Former employers and clients: Hopefully your existing clients are already recommending your services to other people. But what about previous employers and clients from years ago? Assuming you left on good terms, they might have new projects available, or be reminded how good it was to work with you.
Job boards: General and specialist job sites will have a constant stream of potential new clients and projects. You can choose to apply for everything available, but it’s typically more productive to pick the most interesting opportunities and tailor your applications, CV and supporting documents each time to be as relevant as possible.
To get started, here are some of the best online job boards and sites for freelancers.
Lead pages: If you have a business website, then you may be able to attract more clients, and convert them more successfully, by creating bespoke lead pages with special offers or tailored information. Especially if you offer multiple services which can appeal to different audiences, or want to target multiple industries.
Partnerships and white label work: Collaborating and partnering with other companies or freelancers can be a great way to build up client numbers for both businesses. You’re both able to offer more services, without diluting your focus or quality of work. Just make sure you have everything agreed before taking on client projects.
Another option is to white label for larger agencies who may need temporary cover in specialist areas, bringing you new work without having to find clients directly.
PR and media: Public relations (PR) and making yourself available for media appearances can raise your profile. It’s possible to pitch interesting stories about any business, particularly to local publications and outlets. Or to respond to journalism enquiries via specialist sites or on social media such as Twitter. And getting to know industry and local journalists or broadcasters means you’re more likely to receive future opportunities.
Social Media: A potentially massive area to cover, but broadly speaking you can use social networks to try and build the largest possible audience, or to engage more deeply with a smaller group of contacts. Your activity can range from passively monitoring for relevant content, to regularly posting insights, case studies and more. The most important tip is to consciously plan your approach, rather than randomly varying your efforts across too many different platforms.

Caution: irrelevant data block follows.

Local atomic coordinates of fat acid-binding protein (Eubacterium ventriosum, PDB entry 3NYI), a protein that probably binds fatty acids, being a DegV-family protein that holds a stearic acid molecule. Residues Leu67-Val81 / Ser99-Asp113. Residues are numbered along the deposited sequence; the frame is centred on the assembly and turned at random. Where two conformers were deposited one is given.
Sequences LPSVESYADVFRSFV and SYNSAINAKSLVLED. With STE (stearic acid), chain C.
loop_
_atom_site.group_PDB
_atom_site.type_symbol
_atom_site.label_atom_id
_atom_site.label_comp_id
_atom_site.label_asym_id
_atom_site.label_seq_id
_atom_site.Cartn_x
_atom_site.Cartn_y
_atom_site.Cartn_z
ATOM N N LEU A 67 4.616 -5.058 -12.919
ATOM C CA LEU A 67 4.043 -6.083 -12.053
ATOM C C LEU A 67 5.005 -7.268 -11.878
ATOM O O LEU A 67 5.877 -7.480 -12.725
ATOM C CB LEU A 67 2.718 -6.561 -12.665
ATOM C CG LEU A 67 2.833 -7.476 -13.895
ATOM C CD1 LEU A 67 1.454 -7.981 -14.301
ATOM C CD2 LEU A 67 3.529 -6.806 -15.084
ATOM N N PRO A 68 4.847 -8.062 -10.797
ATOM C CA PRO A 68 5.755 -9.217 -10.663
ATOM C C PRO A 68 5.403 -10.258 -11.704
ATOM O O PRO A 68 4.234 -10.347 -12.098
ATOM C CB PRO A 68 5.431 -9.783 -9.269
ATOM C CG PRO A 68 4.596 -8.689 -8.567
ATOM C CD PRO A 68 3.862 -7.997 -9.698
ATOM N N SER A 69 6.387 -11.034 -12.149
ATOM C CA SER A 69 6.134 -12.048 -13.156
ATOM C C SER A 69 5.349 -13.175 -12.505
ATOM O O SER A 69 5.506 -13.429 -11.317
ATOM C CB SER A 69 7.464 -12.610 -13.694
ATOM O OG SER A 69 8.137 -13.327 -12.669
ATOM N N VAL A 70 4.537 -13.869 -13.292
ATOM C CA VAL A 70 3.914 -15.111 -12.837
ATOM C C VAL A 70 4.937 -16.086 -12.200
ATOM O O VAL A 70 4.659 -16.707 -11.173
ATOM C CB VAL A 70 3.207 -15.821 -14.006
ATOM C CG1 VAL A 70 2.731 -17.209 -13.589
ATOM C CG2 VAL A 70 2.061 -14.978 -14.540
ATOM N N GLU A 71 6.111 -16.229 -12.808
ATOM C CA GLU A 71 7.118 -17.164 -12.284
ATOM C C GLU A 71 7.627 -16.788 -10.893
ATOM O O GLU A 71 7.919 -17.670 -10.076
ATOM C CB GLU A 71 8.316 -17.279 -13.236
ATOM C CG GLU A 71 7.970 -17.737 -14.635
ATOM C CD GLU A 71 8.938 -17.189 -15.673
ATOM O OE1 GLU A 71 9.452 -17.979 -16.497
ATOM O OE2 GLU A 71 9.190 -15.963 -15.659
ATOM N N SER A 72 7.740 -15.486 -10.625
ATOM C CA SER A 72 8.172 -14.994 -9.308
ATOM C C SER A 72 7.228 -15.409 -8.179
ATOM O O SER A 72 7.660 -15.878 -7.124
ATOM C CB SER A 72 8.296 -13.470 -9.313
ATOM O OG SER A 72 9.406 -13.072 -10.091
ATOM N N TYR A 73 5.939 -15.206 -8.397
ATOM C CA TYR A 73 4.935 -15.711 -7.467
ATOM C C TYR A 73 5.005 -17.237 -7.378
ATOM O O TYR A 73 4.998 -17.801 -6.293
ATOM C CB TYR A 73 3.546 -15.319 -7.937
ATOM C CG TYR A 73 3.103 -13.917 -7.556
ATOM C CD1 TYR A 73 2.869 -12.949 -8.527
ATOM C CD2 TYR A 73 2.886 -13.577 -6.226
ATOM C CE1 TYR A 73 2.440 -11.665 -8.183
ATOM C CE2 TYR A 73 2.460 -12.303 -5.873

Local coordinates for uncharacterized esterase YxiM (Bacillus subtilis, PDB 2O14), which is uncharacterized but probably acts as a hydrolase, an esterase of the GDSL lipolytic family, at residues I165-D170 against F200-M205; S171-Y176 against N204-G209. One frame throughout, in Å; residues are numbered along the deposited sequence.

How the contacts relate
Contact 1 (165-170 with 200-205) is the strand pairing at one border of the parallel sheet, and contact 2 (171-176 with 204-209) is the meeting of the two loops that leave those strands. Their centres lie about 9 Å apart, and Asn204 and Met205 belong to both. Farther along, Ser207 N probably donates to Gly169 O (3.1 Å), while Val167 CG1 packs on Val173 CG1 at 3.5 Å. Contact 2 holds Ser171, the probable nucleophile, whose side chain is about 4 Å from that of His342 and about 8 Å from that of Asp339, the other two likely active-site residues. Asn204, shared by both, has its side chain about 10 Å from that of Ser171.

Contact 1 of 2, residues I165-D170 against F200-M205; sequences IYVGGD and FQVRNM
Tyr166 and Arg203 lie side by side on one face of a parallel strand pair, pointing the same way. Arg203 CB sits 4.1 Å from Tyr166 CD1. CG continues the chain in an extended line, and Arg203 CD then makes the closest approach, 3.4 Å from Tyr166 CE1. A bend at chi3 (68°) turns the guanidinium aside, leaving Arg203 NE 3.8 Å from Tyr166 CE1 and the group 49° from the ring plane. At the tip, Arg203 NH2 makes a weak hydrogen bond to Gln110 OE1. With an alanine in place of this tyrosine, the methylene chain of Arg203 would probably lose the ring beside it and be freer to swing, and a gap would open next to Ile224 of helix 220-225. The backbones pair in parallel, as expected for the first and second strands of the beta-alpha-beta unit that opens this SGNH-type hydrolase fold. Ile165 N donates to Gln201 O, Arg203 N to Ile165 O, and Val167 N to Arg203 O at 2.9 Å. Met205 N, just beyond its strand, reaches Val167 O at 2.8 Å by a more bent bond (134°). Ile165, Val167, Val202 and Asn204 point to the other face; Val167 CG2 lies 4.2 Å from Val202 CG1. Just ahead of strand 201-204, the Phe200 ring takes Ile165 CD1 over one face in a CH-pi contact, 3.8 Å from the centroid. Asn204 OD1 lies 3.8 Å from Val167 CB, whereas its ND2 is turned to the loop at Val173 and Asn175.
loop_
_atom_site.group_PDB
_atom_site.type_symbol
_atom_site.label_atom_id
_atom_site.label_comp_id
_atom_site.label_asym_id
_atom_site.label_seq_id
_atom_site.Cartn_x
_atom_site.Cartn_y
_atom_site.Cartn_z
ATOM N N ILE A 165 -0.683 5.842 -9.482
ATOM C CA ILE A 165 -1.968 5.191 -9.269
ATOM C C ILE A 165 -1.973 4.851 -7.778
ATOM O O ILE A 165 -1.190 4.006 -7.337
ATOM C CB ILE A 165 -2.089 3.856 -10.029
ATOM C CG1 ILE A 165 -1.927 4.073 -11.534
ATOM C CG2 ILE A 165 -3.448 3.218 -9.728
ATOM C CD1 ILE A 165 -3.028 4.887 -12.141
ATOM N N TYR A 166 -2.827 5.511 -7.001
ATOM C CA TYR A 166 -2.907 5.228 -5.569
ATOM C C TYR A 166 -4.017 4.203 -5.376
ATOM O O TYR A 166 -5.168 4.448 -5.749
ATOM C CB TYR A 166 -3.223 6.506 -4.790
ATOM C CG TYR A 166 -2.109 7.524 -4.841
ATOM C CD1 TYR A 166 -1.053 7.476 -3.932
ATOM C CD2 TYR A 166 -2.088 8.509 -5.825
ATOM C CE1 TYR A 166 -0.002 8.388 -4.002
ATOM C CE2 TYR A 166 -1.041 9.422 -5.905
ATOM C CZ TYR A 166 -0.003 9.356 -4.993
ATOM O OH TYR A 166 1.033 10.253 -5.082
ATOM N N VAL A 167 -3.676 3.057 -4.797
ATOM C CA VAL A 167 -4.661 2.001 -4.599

You’re able to choose between the networks your industry tends to use, those you actually prefer, or the ones where your content will stand out the most.
Sponsorships: Rather than hosting or simply attending relevant events, why not sponsor one? If you team your sponsorship with a specific offer or discount for attendees, it can quickly attract new clients.
Testimonials and case studies: Sharing evidence of happy clients will provide useful social proof and reassurance for anyone visiting your website. But case studies take that further with more detailed information and evidence on what you have achieved in the past.
Update your profiles and portfolio: Adding your latest clients, skills or achievements will keep your online profiles and portfolios up to date, and many networks will alert people when their connections update any information. Meaning you’ll appear in front of them once again.
Videos and podcasts: Demonstrate your knowledge or simply share your story by appearing in videos and podcasts. Or create your own video guides to relevant topics and connect with guests on your own podcast.
Make a shortlist of the 2-3 tactics which are most applicable to your business, considering the time, money, skills, and resources they’ll require, and the potential time before results start to appear.
Plan how you’ll use each one over the coming months, including setting some basic targets to aim for in terms of both output and what success may look like. And make sure you set up a way to track whether they produce any clients or work, whether that’s by asking how people have found your business or using tracking codes and your website analytics.
You’ll need to give each tactic some time to grow and start producing anything like consistent results before judging whether to continue with it, change your approach, or try something different. As a rough guide, sticking with something for 6 months should give you enough data and insights to show whether it needs a little more time, or should be swapped out.
If a new opportunity appears, then don’t be afraid to make changes. It could be the launch of a new social network, or the opportunity to appear in the media on a regular basis. Just make sure that if you’re committing to something new, you account for it by either dropping an existing plan, or by outsourcing something to free up more time.
Whether you’re actively growing your self-employed business, or making plans for the future, you’ll find a wide range of support available. We have a wide range of advice for freelancers and the self-employed, covering specialist areas including winning work, financial planning and wellbeing, legal guidance and more.
IPSE members also have access to a calendar of webinars and events on relevant topics, offers and discounts from partners providing services to the self-employed, and helpful support including tax and legal helplines, cover for tax investigations or contract failures and much more.